OBJECTIVE: Complex phenotypes captured on histological slides represent the biological processes at play in individual cancers, but the link to underlying molecular classification has not been clarified or systematised. In colorectal cancer (CRC), histological grading is a poor predictor of disease progression, and consensus molecular subtypes (CMSs) cannot be distinguished without gene expression profiling. We hypothesise that image analysis is a cost-effective tool to associate complex features of tissue organisation with molecular and outcome data and to resolve unclassifiable or heterogeneous cases. In this study, we present an image-based approach to predict CRC CMS from standard H&E sections using deep learning. DESIGN: Training and evaluation of a neural network were performed using a total of n=1206 tissue sections with comprehensive multi-omic data from three independent datasets (training on FOCUS trial, n=278 patients; test on rectal cancer biopsies, GRAMPIAN cohort, n=144 patients; and The Cancer Genome Atlas (TCGA), n=430 patients). Ground truth CMS calls were ascertained by matching random forest and single sample predictions from CMS classifier. RESULTS: Image-based CMS (imCMS) accurately classified slides in unseen datasets from TCGA (n=431 slides, AUC)=0.84) and rectal cancer biopsies (n=265 slides, AUC=0.85). imCMS spatially resolved intratumoural heterogeneity and provided secondary calls correlating with bioinformatic prediction from molecular data. imCMS classified samples previously unclassifiable by RNA expression profiling, reproduced the expected correlations with genomic and epigenetic alterations and showed similar prognostic associations as transcriptomic CMS. CONCLUSION: This study shows that a prediction of RNA expression classifiers can be made from H&E images, opening the door to simple, cheap and reliable biological stratification within routine workflows.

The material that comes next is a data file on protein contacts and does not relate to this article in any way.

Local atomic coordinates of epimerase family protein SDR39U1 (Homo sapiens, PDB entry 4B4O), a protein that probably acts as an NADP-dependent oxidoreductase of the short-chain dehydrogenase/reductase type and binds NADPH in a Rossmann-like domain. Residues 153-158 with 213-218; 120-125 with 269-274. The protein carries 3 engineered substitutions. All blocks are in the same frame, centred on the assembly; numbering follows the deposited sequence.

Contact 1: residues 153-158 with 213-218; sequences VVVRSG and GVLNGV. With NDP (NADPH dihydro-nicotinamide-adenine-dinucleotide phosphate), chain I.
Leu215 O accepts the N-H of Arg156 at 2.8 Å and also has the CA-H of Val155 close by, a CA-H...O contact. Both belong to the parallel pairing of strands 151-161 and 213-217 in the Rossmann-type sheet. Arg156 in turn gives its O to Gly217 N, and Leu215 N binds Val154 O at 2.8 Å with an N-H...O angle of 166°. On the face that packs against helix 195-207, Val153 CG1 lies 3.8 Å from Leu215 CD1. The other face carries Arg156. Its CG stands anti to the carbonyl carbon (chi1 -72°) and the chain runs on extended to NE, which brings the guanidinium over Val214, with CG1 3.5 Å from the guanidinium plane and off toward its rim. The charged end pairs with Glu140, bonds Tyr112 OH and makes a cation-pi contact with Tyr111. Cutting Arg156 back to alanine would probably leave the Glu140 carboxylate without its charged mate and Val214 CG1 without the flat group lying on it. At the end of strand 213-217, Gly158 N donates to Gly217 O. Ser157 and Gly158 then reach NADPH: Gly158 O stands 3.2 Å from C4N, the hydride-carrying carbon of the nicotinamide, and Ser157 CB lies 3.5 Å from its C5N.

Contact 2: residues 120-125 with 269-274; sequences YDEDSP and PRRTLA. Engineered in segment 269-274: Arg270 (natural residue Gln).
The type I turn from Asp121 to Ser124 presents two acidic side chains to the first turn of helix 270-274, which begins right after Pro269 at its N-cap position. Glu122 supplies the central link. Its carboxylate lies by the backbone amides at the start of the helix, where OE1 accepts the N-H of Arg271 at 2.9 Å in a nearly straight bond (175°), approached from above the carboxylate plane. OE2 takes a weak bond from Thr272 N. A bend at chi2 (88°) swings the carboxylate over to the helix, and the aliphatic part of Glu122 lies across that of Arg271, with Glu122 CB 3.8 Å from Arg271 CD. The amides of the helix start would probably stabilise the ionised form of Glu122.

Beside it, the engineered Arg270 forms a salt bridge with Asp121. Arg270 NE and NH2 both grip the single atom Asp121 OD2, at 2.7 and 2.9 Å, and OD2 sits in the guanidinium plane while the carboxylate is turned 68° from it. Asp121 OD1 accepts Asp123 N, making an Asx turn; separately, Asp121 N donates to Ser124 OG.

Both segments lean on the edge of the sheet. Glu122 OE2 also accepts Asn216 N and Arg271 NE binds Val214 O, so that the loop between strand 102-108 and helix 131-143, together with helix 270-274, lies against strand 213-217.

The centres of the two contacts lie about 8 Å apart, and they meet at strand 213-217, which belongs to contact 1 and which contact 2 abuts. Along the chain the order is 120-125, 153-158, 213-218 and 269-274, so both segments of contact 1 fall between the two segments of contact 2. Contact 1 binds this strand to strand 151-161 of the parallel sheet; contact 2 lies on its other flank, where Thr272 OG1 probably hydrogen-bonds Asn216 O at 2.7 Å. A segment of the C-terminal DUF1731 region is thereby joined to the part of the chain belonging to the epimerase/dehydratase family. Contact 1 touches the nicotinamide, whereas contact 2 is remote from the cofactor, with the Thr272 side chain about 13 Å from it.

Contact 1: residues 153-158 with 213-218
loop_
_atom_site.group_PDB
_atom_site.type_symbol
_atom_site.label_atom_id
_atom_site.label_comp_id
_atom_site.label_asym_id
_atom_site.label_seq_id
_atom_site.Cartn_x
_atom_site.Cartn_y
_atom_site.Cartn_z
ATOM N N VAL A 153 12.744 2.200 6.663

Neoplasias Colorretais/genética , Neoplasias Colorretais/patologia , Aprendizado Profundo , Regulação Neoplásica da Expressão Gênica/genética , RNA/genética , Biomarcadores Tumorais/genética , Biópsia , Consenso , Conjuntos de Dados como Assunto , Progressão da Doença , Perfilação da Expressão Gênica , Humanos , Gradação de Tumores , Fenótipo , Valor Preditivo dos Testes , Prognóstico